THERE was a time when government budgets were simple statements of account. In the early days, they were handwritten —transcribed into print by the diligent Hansard reporters only while being actually delivered. As recently as the Louis St-Laurent era, it is famously reputed that the prime minister required his finance minister to personally type his budget speech — so as to avoid any risk of compromising secrecy.

Along the way, budgets have morphed from simple statements into protracted processes. There are pre-budget consultations, community engagement sessions, multi-year projections and strategic pre-releases. That would all be laudable — it is, after all, our money being spent and we should all participate in the process — but unfortunately, the end result is more than confusing; it is downright confounding. Take the recent provincial budget, for example

In less than 12 months, Nova Scotians have been presented with four markedly different assessments of prospects for the current fiscal year. The first, prepared during the dying days of the previous administration, predicted a substantial budgetary surplus. A couple of months later, a private firm, appointed by the government, predicted a massive deficit of more than $700 million. In September, the initial budget of the new government called for fiscal balance — i.e., a zero deficit; and the latest budget forecast predicts a deficit of $222 million.

Of course, the past year or so has seen some pretty tumultuous economic and financial developments, and fiscal accountants might reasonably expect to be cut a little slack in their figuring — even though a swing of almost $1 billion in a matter of a few weeks seems a bit beyond the pale!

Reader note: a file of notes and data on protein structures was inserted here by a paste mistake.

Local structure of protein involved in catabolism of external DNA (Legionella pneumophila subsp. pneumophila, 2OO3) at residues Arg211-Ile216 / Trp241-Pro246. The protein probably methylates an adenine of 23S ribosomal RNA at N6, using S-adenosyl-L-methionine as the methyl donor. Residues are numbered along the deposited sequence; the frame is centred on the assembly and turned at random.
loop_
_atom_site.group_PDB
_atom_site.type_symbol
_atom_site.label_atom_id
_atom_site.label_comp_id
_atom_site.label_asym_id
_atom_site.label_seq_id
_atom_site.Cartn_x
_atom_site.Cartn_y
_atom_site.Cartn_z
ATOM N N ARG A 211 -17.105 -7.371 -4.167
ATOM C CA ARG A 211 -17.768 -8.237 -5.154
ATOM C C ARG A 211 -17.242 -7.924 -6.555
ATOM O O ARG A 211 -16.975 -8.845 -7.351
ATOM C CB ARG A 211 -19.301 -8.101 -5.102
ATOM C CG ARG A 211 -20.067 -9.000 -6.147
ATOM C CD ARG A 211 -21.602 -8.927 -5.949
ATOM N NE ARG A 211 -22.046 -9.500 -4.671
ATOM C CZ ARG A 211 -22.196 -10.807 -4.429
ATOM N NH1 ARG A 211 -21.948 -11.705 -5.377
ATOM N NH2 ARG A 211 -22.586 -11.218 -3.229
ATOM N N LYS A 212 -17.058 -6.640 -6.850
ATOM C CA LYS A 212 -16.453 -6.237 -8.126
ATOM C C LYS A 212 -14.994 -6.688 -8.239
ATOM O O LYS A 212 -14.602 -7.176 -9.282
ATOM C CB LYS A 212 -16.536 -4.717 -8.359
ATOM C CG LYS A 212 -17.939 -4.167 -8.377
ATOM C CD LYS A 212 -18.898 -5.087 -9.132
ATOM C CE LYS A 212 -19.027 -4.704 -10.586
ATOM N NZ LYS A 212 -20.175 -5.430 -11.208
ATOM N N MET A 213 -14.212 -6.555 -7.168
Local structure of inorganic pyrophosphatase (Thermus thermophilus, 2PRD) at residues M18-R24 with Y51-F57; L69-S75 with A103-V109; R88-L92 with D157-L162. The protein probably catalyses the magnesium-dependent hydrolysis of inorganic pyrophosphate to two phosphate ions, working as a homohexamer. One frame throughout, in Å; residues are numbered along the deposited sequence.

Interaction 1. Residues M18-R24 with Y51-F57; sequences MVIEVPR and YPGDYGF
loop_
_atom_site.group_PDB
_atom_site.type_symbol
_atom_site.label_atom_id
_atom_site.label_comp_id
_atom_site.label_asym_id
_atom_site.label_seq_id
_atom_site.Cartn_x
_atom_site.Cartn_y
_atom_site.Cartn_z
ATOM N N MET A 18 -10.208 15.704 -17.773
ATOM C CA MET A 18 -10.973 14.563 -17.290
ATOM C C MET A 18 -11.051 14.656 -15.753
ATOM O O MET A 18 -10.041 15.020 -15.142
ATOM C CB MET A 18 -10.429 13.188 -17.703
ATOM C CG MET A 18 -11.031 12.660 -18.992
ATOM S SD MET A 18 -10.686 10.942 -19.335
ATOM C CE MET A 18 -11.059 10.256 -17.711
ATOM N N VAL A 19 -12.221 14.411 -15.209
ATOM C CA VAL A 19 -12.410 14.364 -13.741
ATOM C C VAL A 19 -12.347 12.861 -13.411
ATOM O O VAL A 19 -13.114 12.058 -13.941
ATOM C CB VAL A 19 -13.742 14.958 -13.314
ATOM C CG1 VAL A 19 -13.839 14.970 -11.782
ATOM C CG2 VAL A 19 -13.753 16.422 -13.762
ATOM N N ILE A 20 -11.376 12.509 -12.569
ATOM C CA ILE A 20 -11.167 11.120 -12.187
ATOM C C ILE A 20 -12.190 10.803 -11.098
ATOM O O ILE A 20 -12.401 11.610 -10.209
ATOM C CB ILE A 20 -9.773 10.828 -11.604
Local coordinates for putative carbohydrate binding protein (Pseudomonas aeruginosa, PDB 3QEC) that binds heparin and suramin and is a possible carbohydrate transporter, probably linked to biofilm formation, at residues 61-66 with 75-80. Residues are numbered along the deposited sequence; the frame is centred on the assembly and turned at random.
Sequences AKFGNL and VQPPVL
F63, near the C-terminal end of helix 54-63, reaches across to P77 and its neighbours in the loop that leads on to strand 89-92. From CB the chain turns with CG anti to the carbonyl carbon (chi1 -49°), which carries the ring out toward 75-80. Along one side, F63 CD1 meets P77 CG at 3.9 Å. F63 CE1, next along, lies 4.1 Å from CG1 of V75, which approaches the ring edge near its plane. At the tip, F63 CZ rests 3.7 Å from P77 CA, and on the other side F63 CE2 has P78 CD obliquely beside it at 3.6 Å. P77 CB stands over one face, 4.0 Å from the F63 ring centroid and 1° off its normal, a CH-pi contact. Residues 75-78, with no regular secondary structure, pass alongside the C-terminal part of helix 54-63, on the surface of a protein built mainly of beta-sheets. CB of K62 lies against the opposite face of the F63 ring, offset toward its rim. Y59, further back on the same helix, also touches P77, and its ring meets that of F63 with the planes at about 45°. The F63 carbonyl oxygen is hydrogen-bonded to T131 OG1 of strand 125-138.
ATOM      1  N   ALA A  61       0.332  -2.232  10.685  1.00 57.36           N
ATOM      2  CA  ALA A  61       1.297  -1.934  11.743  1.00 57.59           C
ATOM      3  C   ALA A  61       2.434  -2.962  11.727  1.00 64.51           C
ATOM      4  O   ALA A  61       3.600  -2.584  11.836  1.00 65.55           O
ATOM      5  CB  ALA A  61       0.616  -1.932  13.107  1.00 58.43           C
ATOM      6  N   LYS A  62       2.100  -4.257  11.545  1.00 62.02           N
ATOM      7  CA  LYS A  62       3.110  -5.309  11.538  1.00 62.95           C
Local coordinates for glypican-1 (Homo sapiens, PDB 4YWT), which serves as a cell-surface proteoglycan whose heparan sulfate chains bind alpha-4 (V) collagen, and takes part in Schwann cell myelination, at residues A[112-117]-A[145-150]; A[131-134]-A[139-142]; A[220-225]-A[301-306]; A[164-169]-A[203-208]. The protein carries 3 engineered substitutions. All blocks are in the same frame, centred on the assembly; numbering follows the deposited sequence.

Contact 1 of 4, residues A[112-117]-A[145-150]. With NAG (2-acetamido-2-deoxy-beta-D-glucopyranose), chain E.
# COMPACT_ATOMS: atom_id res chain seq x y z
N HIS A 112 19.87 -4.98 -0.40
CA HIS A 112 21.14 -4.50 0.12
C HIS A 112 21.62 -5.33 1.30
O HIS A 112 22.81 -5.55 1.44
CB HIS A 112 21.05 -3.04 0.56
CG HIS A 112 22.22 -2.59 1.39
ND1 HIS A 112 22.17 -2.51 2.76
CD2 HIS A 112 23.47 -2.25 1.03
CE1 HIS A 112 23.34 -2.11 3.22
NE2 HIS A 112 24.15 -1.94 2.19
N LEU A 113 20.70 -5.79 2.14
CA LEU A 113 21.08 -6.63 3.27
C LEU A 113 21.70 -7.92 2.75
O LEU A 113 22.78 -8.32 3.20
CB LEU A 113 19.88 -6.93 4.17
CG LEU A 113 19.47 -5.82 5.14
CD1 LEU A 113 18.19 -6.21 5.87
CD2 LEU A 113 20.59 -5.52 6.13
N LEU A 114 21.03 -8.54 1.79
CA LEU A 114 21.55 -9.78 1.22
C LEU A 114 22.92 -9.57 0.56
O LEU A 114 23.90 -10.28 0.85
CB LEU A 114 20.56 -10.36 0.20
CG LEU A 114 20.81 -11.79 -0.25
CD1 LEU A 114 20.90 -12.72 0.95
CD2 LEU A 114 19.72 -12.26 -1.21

But it was not unpredicted swings in the economic fundamentals that spoiled the calculations; it was the deliberate distortion of current expenditures. After roundly criticizing the previous administration for arbitrarily shifting spending from one year to the next, the government itself made a mockery of the accounts by making advance payments to the university sector. The effect was to artificially increase spending in 2009-2010 and decrease it by a similar amount this year.

The government has rightly called attention to the dangers of widening deficits and mounted an intensive campaign to engage Nova Scotians in helping to head off that trend. To make informed recommendations, the public is entitled to straightforward financial statements. Instead, people have been presented with an unfounded premise: that tax increases are essential to balancing the budget.

Much worse, the totally arbitrary shifting of expenditures allows the government to present the false impression that it is heeding its own counsel by curbing its spending profligacy. As a result, the budget projected a seemingly laudable decline of 0.3 per cent in this year’s total spending. Had they used the spending base calculated by the accounting firm they themselves commissioned at public expense last summer, spending growth this year would be more accurately projected as a whopping 6.8 per cent increase.

So who cares? Only a small handful of Nova Scotians are motivated to plow through the arcane minutiae of the provincial budget. But that is the point. We shouldn’t have to. Budgets should be clear, concise and transparent. If our bureaucracy can’t meet those specifications, then we might do better to return to the old-fashioned statement of accounts. Perhaps next year, the finance minister should be asked to type his own speech!

Don McIver is a Halifax-based economist. His commentary “A balancing act: Tips to walking Nova Scotia’s fiscal tightrope” is available on the Atlantic Institute for Market Studies website at